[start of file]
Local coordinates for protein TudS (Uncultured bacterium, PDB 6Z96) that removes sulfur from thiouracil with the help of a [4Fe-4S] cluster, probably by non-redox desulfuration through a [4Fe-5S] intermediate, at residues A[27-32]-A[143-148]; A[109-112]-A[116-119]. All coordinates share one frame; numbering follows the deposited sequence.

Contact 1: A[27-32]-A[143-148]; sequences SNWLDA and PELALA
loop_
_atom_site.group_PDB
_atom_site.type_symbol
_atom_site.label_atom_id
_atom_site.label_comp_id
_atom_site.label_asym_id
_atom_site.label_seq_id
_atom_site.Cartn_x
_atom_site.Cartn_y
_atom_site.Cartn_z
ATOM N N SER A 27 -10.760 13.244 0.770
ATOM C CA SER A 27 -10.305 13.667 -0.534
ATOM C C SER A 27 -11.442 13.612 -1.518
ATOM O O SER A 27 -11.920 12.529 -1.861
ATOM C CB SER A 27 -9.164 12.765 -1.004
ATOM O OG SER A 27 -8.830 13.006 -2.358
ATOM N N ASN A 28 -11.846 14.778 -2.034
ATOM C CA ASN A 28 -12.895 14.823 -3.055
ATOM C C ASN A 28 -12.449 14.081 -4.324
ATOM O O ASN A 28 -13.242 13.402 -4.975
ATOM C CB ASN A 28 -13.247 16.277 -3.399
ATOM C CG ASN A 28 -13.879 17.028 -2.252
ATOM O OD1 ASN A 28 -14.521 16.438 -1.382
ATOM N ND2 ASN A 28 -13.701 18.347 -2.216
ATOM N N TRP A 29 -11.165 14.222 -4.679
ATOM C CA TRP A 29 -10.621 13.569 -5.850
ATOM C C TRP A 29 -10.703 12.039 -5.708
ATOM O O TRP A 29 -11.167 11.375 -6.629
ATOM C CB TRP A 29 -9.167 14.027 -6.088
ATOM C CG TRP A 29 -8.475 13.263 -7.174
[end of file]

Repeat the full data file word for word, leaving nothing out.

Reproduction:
Local coordinates for protein TudS (Uncultured bacterium, PDB 6Z96) that removes sulfur from thiouracil with the help of a [4Fe-4S] cluster, probably by non-redox desulfuration through a [4Fe-5S] intermediate, at residues A[27-32]-A[143-148]; A[109-112]-A[116-119]. All coordinates share one frame; numbering follows the deposited sequence.

Contact 1: A[27-32]-A[143-148]; sequences SNWLDA and PELALA
loop_
_atom_site.group_PDB
_atom_site.type_symbol
_atom_site.label_atom_id
_atom_site.label_comp_id
_atom_site.label_asym_id
_atom_site.label_seq_id
_atom_site.Cartn_x
_atom_site.Cartn_y
_atom_site.Cartn_z
ATOM N N SER A 27 -10.760 13.244 0.770
ATOM C CA SER A 27 -10.305 13.667 -0.534
ATOM C C SER A 27 -11.442 13.612 -1.518
ATOM O O SER A 27 -11.920 12.529 -1.861
ATOM C CB SER A 27 -9.164 12.765 -1.004
ATOM O OG SER A 27 -8.830 13.006 -2.358
ATOM N N ASN A 28 -11.846 14.778 -2.034
ATOM C CA ASN A 28 -12.895 14.823 -3.055
ATOM C C ASN A 28 -12.449 14.081 -4.324
ATOM O O ASN A 28 -13.242 13.402 -4.975
ATOM C CB ASN A 28 -13.247 16.277 -3.399
ATOM C CG ASN A 28 -13.879 17.028 -2.252
ATOM O OD1 ASN A 28 -14.521 16.438 -1.382
ATOM N ND2 ASN A 28 -13.701 18.347 -2.216
ATOM N N TRP A 29 -11.165 14.222 -4.679
ATOM C CA TRP A 29 -10.621 13.569 -5.850
ATOM C C TRP A 29 -10.703 12.039 -5.708
ATOM O O TRP A 29 -11.167 11.375 -6.629
ATOM C CB TRP A 29 -9.167 14.027 -6.088
ATOM C CG TRP A 29 -8.475 13.263 -7.174